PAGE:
May 13, 2019

Chinese newspapers take hard line on Trump

The Chengdu Commercial Daily, in the capital of Sichuan Province. Photo via Kevin Rudd

Axios reader Kevin Rudd, the former Australian prime minister, sends this dispatch on the trade war, from Beijing: "This morning’s papers ... are quite hardline." Rudd calls the latest Chinese stipulations "a reasonably firm 'screw you.'"

Between the lines, from Sinocism's Bill Bishop: The Chinese are digging in, with official media over the weekend making it clear what China won’t agree to."

  • "Now that that's been done officially, it'll be hard for Chinese officials to walk back, even if they wanted to."

P.S. ... Larry Kudlow, Trump's economic adviser, asked by Chris Wallace on "Fox News Sunday" if it's U.S. businesses and consumers who pay tariffs on China:

  • "Yes, I don't disagree with that. Again, both sides will suffer on this."
  • Why it matters: Trump insisted in a tweet, incorrectly, that China pays.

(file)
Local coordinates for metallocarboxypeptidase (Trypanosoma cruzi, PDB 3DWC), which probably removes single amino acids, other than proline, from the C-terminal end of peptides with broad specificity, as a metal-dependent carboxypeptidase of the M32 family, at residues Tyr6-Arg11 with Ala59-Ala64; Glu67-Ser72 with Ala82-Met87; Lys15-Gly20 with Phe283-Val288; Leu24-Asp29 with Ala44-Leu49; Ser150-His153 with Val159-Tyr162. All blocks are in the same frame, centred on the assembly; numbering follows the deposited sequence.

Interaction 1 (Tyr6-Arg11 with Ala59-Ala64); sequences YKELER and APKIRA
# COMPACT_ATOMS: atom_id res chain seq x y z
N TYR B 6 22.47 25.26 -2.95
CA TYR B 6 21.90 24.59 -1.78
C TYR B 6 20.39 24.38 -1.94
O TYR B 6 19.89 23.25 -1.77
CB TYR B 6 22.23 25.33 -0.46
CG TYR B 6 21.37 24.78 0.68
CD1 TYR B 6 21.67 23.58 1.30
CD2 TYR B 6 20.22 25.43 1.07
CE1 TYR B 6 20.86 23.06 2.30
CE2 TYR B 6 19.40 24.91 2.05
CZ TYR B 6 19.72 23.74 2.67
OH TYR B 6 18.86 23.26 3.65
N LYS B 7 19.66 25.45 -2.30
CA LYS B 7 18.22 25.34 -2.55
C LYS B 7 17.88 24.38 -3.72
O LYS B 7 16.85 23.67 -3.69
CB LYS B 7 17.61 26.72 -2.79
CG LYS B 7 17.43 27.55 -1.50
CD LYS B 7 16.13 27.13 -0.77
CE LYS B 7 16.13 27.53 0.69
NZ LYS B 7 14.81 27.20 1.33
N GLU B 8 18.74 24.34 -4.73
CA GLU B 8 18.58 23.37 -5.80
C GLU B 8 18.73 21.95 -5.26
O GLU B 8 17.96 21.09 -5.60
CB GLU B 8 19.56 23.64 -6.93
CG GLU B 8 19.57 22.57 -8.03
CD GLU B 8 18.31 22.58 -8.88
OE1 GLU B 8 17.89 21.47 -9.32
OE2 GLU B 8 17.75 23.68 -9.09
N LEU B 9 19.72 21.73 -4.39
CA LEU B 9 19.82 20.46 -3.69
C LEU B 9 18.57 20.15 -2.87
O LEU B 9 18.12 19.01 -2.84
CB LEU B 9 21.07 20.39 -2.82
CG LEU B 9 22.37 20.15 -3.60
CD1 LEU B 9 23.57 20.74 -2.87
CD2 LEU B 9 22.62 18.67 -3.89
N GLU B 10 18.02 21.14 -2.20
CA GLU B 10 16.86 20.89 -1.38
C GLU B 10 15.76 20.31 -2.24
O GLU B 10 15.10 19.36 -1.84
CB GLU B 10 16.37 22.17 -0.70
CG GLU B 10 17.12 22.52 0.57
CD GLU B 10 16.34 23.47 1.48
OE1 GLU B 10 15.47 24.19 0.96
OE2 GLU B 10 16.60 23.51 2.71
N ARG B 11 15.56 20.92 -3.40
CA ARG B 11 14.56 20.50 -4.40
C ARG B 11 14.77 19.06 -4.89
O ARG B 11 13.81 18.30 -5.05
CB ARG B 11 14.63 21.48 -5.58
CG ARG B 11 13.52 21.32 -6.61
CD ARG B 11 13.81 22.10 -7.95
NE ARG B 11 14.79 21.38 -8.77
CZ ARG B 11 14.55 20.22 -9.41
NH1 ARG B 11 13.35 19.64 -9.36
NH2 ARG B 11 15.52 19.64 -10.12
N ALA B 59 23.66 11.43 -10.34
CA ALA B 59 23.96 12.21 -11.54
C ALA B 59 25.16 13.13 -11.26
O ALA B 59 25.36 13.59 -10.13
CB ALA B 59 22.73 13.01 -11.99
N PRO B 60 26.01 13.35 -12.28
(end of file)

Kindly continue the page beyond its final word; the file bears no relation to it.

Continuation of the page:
Go deeper: Trade talks become trade war

Go deeper

Stephanie Grisham out as White House press secretary

Photo: Chip Somodevilla/Getty Images

White House press secretary Stephanie Grisham is departing her post to return to the East Wing as First Lady Melania Trump's chief of staff, the White House announced Tuesday. The news was first reported by CNN.

Why it matters: Grisham will leave after nine months without ever having held a formal press briefing. Her departure follows the arrival of new White House chief of staff Mark Meadows, who has a chance to overhaul a communications shop that's kept a low profile since President Trump ended the tradition of daily press secretary briefings.

WeWork board sues SoftBank

Illustration: Sarah Grillo/Axios

SoftBank was sued Tuesday morning by a special committee of WeWork's board of directors for alleged breaches of contract and fiduciary duty related to SoftBank's decision to cancel a $3 billion tender offer for WeWork shares.

Why it matters: SoftBank is viewed by many in the private markets as an unfaithful partner. If this reaches trial, that reputation could either become widely cemented or reversed.

IEA boss won't let Big Oil off the hook

Photo illustration: Sarah Grillo/Axios. Photo: Freya Ingrid Morales/Anadolu Agency/Getty Images

International Energy Agency executive director Fatih Birol has a tough job these days — responding to an unprecedented crisis now without losing sight of an existential one that must be tackled over decades.

Driving the news: He spoke to Axios yesterday about his work to help stabilize oil markets and ensure coronavirus doesn't sap governments' and companies' work on global warming.